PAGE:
Definitely seems to affect the way coffee degasses and the experimental evidence, appears to be different to the normally accepted theory as to why coffee degasses. Certainly once people start packing this way, they dont go back to the previous method.

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    Re: Storing coffee, give some advice please ;-)

    Hi davec, I vacuum pack my coffee but I uauslly wait longer than 5min after roasting.I use the sunbeam vacuum system, you can get some good cannisters for it.Yes and sometimes the coffee does last longer than 4 weeks I found the dominican Barahona lasted about 6 but th crema did decrease with time.

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    Super Moderator Javaphile's Avatar
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    Re: Storing coffee, give some advice please ;-)

    Quote Originally Posted by davec link=1212551544/15#27 date=1212950920
    I vacuum Pack my coffee about 5 mins after roasting....not under reduced pressure, but vacuum packed, there is a big difference.
    Theyre vacuum packed but not under reduced pressure? If your bags turn into bricks as you describe then the interior of them is in fact at a lower than atmospheric pressure. Otherwise they wouldnt form bricks. :)

    Definitely seems to affect the way coffee degasses and the experimental evidence, appears to be different to the normally accepted theory as to why coffee degasses.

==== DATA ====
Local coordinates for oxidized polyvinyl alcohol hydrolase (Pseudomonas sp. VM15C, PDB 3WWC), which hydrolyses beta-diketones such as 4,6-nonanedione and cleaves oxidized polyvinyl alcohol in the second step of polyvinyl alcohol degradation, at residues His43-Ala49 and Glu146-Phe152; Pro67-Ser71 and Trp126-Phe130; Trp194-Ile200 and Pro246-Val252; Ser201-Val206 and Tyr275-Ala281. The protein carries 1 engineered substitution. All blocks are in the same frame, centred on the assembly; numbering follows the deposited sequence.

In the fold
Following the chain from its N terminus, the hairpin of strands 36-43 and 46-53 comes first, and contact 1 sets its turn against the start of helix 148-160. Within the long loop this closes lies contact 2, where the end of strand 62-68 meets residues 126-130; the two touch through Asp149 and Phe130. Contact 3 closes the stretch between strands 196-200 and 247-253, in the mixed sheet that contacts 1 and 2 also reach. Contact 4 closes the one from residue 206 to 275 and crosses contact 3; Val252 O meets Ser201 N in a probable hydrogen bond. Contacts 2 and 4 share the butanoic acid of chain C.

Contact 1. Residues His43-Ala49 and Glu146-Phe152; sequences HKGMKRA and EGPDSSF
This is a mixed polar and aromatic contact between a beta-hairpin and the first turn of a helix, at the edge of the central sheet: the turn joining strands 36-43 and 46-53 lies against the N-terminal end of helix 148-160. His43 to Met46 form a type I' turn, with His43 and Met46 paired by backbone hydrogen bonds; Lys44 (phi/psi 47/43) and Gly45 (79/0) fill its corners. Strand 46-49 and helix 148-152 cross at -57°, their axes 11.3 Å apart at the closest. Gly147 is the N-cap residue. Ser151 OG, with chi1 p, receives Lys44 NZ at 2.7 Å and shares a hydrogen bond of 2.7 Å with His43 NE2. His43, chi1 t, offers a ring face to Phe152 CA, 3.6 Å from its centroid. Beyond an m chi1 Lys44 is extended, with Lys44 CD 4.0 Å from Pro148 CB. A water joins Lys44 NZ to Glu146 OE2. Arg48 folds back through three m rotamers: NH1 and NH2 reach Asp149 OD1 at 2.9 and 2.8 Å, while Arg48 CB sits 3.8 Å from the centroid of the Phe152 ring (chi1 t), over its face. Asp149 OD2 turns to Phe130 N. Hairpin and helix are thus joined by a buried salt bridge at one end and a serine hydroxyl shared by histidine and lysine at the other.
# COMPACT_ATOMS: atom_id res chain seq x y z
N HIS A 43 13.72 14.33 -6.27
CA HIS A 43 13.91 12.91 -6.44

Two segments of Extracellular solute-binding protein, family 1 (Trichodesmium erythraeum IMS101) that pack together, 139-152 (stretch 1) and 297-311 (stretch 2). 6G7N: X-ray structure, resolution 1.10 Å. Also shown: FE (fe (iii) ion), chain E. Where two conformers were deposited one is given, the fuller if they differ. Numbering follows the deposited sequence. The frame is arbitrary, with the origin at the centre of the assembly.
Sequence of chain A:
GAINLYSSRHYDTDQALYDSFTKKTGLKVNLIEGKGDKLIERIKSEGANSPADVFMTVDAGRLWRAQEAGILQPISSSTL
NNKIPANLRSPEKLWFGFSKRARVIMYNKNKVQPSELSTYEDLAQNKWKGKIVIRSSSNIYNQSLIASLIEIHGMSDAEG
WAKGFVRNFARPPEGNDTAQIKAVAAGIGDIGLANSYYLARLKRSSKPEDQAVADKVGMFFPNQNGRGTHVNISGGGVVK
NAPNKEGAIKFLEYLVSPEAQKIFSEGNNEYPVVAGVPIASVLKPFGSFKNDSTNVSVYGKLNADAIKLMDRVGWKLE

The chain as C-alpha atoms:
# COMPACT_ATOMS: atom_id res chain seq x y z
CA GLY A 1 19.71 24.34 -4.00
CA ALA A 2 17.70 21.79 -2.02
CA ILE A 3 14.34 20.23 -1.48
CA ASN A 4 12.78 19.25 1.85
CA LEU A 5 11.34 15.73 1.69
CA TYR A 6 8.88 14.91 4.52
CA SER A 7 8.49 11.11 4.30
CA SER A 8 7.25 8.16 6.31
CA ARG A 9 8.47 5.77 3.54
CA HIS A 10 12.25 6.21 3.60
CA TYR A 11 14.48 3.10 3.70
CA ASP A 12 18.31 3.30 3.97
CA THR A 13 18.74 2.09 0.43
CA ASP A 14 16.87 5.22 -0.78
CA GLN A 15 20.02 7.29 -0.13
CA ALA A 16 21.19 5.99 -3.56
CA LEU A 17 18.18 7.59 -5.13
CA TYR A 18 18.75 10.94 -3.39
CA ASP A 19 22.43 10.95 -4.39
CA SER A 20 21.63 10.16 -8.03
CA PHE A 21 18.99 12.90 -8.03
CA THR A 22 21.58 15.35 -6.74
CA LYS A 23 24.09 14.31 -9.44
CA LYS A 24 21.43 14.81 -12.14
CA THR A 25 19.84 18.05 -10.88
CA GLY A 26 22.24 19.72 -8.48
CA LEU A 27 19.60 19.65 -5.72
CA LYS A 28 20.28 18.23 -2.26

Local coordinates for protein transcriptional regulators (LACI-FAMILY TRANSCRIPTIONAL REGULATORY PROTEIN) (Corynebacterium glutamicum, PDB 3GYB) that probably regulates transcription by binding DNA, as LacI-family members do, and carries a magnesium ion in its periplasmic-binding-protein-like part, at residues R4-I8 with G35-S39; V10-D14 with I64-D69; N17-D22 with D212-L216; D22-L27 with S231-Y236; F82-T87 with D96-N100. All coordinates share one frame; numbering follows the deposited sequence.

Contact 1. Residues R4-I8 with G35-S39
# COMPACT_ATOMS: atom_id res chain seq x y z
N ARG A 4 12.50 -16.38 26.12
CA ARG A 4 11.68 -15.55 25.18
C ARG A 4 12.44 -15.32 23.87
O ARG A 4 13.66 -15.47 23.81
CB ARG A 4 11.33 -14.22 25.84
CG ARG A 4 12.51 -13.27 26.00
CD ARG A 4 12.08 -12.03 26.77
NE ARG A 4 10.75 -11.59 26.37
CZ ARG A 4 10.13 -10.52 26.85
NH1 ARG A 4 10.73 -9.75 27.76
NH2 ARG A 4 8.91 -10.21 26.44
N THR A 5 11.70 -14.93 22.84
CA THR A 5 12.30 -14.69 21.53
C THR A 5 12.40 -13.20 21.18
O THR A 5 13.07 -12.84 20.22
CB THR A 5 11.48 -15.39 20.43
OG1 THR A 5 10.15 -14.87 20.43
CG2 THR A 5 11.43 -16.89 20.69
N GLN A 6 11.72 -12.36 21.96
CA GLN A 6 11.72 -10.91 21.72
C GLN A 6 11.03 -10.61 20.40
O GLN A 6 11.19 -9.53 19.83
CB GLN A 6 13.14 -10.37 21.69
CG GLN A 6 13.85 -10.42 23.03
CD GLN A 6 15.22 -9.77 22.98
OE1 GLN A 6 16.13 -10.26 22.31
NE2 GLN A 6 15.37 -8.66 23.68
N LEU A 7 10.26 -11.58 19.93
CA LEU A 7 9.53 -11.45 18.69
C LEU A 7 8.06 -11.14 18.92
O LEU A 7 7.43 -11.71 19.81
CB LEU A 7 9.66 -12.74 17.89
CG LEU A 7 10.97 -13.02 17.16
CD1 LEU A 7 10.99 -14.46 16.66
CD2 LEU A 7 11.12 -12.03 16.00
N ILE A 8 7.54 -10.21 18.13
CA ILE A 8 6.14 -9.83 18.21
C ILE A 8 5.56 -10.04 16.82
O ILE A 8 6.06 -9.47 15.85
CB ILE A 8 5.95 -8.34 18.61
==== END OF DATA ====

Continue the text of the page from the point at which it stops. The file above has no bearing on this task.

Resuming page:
Current practice among the Big Boys and high end roasters is to pack the beans in a reduced oxygen atmosphere as theyre cooling down. The beans are packaged when they hit 80-90F/27-32C and the package flushed with nitrogen to bring the oxygen content down to at least 6% and preferable to below 2%.

    Certainly once people start packing this way, they dont go back to the previous method.
    There are many who would disagree with this. Storing the beans under reduced pressure will certainly extend the shelf life of them. However; this will be achieved at the cost of some of the beans flavors and nuances. The harder the vacuum the beans are subjected too the more degradation of flavors there will be.


    Java "No vacuum here!" phile

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    Mal Dimal's Avatar
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    Re: Storing coffee, give some advice please ;-)

    Yep, what Java said..... :)

    Ive tried the Vacuvin system here at home since we already had one (several years ago) and I didnt like the outcome at all. Initially the coffee pours are not bad but within a day or two the brews are very ordinary with little of the original intrinsic complexity (which prompted me to buy the beans in the first place) detectable to my palate.

    Another vote for 1-Way Valve bags here..... preferably the all-black ones.

    Mal.

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    Re: Storing coffee, give some advice please ;-)

    In response to Javaphile.

    The bags turn into bricks, but will fairly quickly relax as the first breath of CO2 arrives. The vacuum is no where near as hard as in a rigid canister. My objective is to reduce Oxygen to as low a level as possible. The bricks under test for the re-vaccuming was to test out another theory of degassing and to see if the gas is all present in the coffee or also formed after roasting as the coffee degrades and is exposed to Oxygen. The CO2 definitely seems to be formed after roasting upon exposure to oxygen (if the bag is re-vacuumed until initial CO2 formation stops and then reopened)...the experimental evidence was clear on that. It is still not clear though what proportion of CO2 can be produced as a result of residual oxygen adsorbed onto the surface structure of the bean (that would be impossible to remove by "soft" vacuum packing or Nitrogen flushing.